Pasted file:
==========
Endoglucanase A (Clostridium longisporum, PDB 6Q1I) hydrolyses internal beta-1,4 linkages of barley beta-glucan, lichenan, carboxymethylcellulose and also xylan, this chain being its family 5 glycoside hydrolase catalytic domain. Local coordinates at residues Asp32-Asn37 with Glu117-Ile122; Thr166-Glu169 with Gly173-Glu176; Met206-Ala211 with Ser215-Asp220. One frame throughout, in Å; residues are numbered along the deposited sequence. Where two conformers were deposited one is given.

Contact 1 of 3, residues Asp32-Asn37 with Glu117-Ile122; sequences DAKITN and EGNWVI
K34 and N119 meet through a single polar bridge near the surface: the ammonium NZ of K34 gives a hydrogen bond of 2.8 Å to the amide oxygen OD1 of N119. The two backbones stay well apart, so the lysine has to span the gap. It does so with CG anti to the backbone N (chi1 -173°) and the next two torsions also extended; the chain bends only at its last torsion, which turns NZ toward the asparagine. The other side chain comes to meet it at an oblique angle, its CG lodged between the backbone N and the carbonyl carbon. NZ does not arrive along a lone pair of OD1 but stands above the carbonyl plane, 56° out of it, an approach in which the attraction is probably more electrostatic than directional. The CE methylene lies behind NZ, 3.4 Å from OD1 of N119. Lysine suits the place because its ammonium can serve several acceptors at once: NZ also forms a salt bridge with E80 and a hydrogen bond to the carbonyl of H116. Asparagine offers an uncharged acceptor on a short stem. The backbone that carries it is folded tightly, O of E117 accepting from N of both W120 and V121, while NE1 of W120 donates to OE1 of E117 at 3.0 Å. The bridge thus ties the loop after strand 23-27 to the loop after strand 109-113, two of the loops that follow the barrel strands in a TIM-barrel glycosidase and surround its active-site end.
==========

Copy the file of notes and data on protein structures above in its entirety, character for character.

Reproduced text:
Endoglucanase A (Clostridium longisporum, PDB 6Q1I) hydrolyses internal beta-1,4 linkages of barley beta-glucan, lichenan, carboxymethylcellulose and also xylan, this chain being its family 5 glycoside hydrolase catalytic domain. Local coordinates at residues Asp32-Asn37 with Glu117-Ile122; Thr166-Glu169 with Gly173-Glu176; Met206-Ala211 with Ser215-Asp220. One frame throughout, in Å; residues are numbered along the deposited sequence. Where two conformers were deposited one is given.

Contact 1 of 3, residues Asp32-Asn37 with Glu117-Ile122; sequences DAKITN and EGNWVI
K34 and N119 meet through a single polar bridge near the surface: the ammonium NZ of K34 gives a hydrogen bond of 2.8 Å to the amide oxygen OD1 of N119. The two backbones stay well apart, so the lysine has to span the gap. It does so with CG anti to the backbone N (chi1 -173°) and the next two torsions also extended; the chain bends only at its last torsion, which turns NZ toward the asparagine. The other side chain comes to meet it at an oblique angle, its CG lodged between the backbone N and the carbonyl carbon. NZ does not arrive along a lone pair of OD1 but stands above the carbonyl plane, 56° out of it, an approach in which the attraction is probably more electrostatic than directional. The CE methylene lies behind NZ, 3.4 Å from OD1 of N119. Lysine suits the place because its ammonium can serve several acceptors at once: NZ also forms a salt bridge with E80 and a hydrogen bond to the carbonyl of H116. Asparagine offers an uncharged acceptor on a short stem. The backbone that carries it is folded tightly, O of E117 accepting from N of both W120 and V121, while NE1 of W120 donates to OE1 of E117 at 3.0 Å. The bridge thus ties the loop after strand 23-27 to the loop after strand 109-113, two of the loops that follow the barrel strands in a TIM-barrel glycosidase and surround its active-site end.